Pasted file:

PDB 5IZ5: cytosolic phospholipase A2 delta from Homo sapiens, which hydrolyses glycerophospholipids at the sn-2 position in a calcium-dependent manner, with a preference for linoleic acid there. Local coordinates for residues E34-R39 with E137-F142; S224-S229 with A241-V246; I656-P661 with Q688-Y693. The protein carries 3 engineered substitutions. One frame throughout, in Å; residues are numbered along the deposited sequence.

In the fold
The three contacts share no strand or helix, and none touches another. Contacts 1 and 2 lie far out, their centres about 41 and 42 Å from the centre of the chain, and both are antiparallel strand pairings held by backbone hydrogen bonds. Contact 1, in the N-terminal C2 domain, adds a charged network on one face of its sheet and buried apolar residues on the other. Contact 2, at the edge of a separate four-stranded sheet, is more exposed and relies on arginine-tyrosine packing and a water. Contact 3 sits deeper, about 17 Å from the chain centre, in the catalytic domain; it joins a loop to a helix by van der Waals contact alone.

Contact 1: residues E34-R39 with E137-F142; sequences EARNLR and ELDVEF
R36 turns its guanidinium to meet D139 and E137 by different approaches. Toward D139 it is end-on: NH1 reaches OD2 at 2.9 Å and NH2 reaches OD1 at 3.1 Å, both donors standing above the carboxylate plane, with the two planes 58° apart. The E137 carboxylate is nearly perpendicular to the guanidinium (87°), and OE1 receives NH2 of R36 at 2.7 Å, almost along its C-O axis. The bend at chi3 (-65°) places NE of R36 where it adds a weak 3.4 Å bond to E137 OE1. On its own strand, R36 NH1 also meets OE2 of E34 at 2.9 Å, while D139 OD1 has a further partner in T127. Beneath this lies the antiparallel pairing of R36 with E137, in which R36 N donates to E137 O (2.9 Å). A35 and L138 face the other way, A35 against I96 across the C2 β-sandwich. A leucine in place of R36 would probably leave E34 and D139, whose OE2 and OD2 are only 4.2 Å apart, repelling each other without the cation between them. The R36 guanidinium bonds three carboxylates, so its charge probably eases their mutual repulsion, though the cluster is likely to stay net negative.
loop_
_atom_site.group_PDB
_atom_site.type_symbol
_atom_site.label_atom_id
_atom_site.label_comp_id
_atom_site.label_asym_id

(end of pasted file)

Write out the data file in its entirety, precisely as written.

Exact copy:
PDB 5IZ5: cytosolic phospholipase A2 delta from Homo sapiens, which hydrolyses glycerophospholipids at the sn-2 position in a calcium-dependent manner, with a preference for linoleic acid there. Local coordinates for residues E34-R39 with E137-F142; S224-S229 with A241-V246; I656-P661 with Q688-Y693. The protein carries 3 engineered substitutions. One frame throughout, in Å; residues are numbered along the deposited sequence.

In the fold
The three contacts share no strand or helix, and none touches another. Contacts 1 and 2 lie far out, their centres about 41 and 42 Å from the centre of the chain, and both are antiparallel strand pairings held by backbone hydrogen bonds. Contact 1, in the N-terminal C2 domain, adds a charged network on one face of its sheet and buried apolar residues on the other. Contact 2, at the edge of a separate four-stranded sheet, is more exposed and relies on arginine-tyrosine packing and a water. Contact 3 sits deeper, about 17 Å from the chain centre, in the catalytic domain; it joins a loop to a helix by van der Waals contact alone.

Contact 1: residues E34-R39 with E137-F142; sequences EARNLR and ELDVEF
R36 turns its guanidinium to meet D139 and E137 by different approaches. Toward D139 it is end-on: NH1 reaches OD2 at 2.9 Å and NH2 reaches OD1 at 3.1 Å, both donors standing above the carboxylate plane, with the two planes 58° apart. The E137 carboxylate is nearly perpendicular to the guanidinium (87°), and OE1 receives NH2 of R36 at 2.7 Å, almost along its C-O axis. The bend at chi3 (-65°) places NE of R36 where it adds a weak 3.4 Å bond to E137 OE1. On its own strand, R36 NH1 also meets OE2 of E34 at 2.9 Å, while D139 OD1 has a further partner in T127. Beneath this lies the antiparallel pairing of R36 with E137, in which R36 N donates to E137 O (2.9 Å). A35 and L138 face the other way, A35 against I96 across the C2 β-sandwich. A leucine in place of R36 would probably leave E34 and D139, whose OE2 and OD2 are only 4.2 Å apart, repelling each other without the cation between them. The R36 guanidinium bonds three carboxylates, so its charge probably eases their mutual repulsion, though the cluster is likely to stay net negative.
loop_
_atom_site.group_PDB
_atom_site.type_symbol
_atom_site.label_atom_id
_atom_site.label_comp_id
_atom_site.label_asym_id